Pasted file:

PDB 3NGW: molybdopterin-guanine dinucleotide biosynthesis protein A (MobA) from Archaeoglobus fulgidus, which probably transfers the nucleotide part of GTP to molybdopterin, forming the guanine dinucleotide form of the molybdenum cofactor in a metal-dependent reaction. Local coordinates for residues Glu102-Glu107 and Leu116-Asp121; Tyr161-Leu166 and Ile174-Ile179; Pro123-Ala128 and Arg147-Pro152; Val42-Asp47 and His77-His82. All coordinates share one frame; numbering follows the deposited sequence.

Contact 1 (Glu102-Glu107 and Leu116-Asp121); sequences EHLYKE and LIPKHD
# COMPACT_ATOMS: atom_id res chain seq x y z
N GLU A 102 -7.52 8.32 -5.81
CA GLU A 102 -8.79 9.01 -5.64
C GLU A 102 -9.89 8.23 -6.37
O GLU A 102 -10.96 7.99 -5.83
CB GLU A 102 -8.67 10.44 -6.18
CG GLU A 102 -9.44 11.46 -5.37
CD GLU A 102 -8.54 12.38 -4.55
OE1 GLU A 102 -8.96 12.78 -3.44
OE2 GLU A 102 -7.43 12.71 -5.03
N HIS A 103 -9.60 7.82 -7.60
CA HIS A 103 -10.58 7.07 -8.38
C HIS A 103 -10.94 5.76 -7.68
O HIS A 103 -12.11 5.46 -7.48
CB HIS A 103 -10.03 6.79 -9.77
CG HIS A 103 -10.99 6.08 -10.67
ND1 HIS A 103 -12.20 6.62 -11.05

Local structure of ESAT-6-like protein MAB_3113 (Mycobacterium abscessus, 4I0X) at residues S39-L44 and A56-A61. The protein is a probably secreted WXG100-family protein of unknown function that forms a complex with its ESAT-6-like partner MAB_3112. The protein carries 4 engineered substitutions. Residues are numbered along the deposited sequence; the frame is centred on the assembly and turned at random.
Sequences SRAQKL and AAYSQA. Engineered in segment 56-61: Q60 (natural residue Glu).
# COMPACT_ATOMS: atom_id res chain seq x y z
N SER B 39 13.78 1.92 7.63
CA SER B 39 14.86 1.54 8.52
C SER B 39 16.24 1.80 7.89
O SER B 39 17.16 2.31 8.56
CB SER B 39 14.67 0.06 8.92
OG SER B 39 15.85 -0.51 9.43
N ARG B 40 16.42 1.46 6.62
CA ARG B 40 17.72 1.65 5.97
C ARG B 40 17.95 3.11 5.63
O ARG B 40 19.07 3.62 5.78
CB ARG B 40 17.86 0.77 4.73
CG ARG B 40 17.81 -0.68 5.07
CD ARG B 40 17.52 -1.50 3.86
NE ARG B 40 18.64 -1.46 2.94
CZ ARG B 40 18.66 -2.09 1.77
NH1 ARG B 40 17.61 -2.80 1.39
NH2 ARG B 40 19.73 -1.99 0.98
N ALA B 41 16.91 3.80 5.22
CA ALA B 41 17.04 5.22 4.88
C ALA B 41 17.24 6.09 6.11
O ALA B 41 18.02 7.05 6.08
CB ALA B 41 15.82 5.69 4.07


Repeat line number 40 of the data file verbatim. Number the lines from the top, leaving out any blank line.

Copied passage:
N ALA B 41 16.91 3.80 5.22